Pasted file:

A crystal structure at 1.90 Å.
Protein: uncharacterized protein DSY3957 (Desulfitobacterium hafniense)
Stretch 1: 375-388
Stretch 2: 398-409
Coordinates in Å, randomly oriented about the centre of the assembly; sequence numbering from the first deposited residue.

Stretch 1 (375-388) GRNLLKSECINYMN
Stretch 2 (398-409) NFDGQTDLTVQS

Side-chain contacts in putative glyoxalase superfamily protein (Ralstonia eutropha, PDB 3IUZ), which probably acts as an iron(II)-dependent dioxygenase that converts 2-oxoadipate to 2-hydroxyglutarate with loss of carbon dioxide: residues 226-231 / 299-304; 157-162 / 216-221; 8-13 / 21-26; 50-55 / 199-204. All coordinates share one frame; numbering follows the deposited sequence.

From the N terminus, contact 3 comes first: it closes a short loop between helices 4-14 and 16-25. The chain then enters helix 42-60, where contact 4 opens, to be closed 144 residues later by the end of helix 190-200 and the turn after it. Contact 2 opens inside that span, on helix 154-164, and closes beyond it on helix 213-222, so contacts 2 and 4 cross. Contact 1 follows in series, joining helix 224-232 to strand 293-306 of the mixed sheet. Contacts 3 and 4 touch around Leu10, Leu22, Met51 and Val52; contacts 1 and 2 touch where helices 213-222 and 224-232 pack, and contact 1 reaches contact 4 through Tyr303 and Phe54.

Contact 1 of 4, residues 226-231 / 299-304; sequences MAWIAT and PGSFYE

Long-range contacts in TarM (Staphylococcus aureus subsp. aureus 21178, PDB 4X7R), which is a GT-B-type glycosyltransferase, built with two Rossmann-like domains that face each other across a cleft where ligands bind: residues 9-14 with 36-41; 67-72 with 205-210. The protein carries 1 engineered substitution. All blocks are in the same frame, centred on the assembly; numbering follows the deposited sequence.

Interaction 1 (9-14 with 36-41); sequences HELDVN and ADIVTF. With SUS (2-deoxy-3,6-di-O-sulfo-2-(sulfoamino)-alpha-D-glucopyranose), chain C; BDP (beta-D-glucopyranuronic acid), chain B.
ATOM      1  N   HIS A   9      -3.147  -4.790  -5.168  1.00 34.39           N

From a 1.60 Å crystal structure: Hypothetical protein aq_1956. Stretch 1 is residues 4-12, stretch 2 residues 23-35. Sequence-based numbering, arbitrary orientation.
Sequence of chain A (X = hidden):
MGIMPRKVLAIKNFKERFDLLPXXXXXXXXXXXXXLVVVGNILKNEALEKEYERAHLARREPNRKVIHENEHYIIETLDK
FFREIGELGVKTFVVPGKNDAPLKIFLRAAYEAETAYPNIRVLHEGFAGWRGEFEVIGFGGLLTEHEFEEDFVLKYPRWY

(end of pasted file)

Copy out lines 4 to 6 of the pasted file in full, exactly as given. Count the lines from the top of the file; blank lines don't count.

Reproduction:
Stretch 2: 398-409
Coordinates in Å, randomly oriented about the centre of the assembly; sequence numbering from the first deposited residue.

Stretch 1 (375-388) GRNLLKSECINYMN